Blood & Spirits - Dennis Sharpe


To all the people who helped me make this book as good as could possibly be.

Angela, Becca, Britton, Carrie, Doug, Karson, Lesley, Nikki, Roger, Ryan, the other Ryan, Shawna, Tammy, Ian, Mitchell, Theresa, Teresa, and countless others who’ve helped me, pushed me, or said the hard things I didn’t want to hear.

I thank you for reading drafts, and re-reading drafts, editing advice, and just being cheerleaders and drinking coffee with me in the wee hours of the morning when I needed it, as well as making me see that some things just aren’t as important as I make them.

Special thanks to Krystal, Samantha, and Shari… simply the best there are to work with.

Seriously, and with much love, thank you all.

"The fair girl went on her knees and bent over me, fairly gloating. There was a deliberate voluptuousness which was both thrilling and repulsive, and as she arched her neck she actually licked her lips like an animal... I could feel the soft, shivering touch of the lips on the supersensitive skin of my throat, and the hard dents of two sharp teeth, just touching and pausing there."


“I have an idea that the phrase "weaker sex" was coined by some woman to disarm some man she was preparing to overwhelm.”



THE YEAR IS NINETEEN FIFTY-THREE. The sky is a deeper blue, and the world is generally a better place.

A little girl plays on the grassy front lawn of a small house on Summit Drive. She has a cute face and a winning smile, even if she does tend to be a little overly plain tomboy. Her red hair is in pig-tails, and her shorts are rolled up to keep them from being as dirty as her mud-coated legs. She is a happy child.

A dark sedan pulls up in the driveway, and a man in a well-pressed uniform gets out, puts on his hat, and makes his way to her front door.

She stops playing to look at his uniform and marvel at how much better it looks than her daddy’s.

The officer talks to her mommy on the porch for a moment, but she can’t hear what they’re saying. A feeling of dread comes over her as her mommy leans against the doorway, crying. Whatever it was must be horrible; her mommy doesn’t ever cry.

Everything unravels for the little girl. From that moment on, nothing can ever be the same.

She goes to daddy’s funeral in the most beautiful dress she’s ever seen; this gorgeous thing given to her to cover the ugliest loss of her life. Everything that has been her world quickly disappears. Her only memories of a normal life will all be from before the age of eight.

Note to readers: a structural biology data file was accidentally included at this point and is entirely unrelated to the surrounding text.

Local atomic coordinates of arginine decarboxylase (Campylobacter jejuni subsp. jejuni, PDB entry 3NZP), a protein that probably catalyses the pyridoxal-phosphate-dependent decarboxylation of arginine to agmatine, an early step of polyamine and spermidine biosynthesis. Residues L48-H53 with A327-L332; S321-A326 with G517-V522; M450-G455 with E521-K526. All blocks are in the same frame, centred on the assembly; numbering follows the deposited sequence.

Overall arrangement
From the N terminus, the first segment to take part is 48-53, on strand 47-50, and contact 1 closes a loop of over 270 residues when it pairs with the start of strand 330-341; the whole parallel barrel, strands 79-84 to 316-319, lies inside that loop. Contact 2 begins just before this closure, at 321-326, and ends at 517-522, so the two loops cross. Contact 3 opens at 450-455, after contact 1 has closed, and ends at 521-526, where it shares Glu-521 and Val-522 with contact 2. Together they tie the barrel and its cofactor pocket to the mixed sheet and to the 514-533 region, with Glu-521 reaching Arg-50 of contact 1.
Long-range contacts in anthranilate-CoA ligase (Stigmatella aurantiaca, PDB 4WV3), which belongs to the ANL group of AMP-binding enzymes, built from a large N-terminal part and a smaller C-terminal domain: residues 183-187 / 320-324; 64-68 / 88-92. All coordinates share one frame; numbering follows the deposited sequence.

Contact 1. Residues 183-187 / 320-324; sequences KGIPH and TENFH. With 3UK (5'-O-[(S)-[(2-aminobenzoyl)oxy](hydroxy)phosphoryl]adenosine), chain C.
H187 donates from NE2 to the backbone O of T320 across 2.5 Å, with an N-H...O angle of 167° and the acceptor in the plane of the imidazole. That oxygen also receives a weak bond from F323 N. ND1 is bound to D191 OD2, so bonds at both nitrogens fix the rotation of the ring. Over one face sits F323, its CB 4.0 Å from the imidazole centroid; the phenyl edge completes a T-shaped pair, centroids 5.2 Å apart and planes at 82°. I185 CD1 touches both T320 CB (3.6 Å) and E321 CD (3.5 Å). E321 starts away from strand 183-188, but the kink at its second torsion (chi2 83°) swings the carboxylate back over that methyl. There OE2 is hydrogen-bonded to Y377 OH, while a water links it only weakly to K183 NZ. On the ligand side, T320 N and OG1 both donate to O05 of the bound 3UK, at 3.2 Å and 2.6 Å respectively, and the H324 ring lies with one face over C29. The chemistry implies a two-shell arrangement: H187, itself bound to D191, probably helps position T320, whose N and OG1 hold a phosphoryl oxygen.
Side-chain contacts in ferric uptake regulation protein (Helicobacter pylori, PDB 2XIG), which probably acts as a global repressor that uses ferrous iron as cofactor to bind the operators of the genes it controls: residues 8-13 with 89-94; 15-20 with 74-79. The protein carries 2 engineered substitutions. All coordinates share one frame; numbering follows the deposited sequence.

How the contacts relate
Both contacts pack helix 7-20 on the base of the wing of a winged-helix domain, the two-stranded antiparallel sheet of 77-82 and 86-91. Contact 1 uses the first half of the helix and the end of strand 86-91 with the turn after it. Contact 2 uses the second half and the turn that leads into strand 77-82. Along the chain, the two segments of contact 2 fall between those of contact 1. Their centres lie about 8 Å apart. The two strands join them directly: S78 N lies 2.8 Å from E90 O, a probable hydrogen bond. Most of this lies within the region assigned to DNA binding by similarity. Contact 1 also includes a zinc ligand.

My body jerks up to a sitting position as the tight muscles of my limbs spasm. Instinctively, air forces its way into my tightened lungs, the panic ebbs, but calm refuses to replace it. Another nightmare, but not just any bad dream. My memories had come back to haunt me.

The year is 2012. I keep reminding myself of that as I ease back down into the reassuring pillow top, already beginning to drift off again.

Kathy, that little girl, was me once upon a time. She was small and weak before Jules found her. He took her in, changed her, and gave her strength.

He killed Kathy. What he left was Veronica. He made me.

I have no regrets.


I’M TOLD IT’S AN ODDITY that I still sleep. It only comes in short bursts, no more than forty-five minutes at a time. Most others with my condition -- and I have only known a handful -- tell me they don’t sleep anymore. Some of them haven’t in more than five decades. I can’t imagine the hell that must be. Even in my brief moments of rest, I still dream and in that I find relief. Even if the dreams aren’t what I like, they are still an escape.

The soft thickness of my comforter envelops me as I relax back into bed. Before I’m completely awake, my mind begins to unfold, opening to the world around me. In the distance, the fog is rolling in off the river, dense and blanketing, its vaporous fingers right there on the edges of my consciousness. The night is cool, and the last lights of the dying day dance across my ceiling, reflected from the crystals hanging in my window. The light tinkle as they sway into each other is a reassuring sound; the beautiful prisms they cast, a blessing.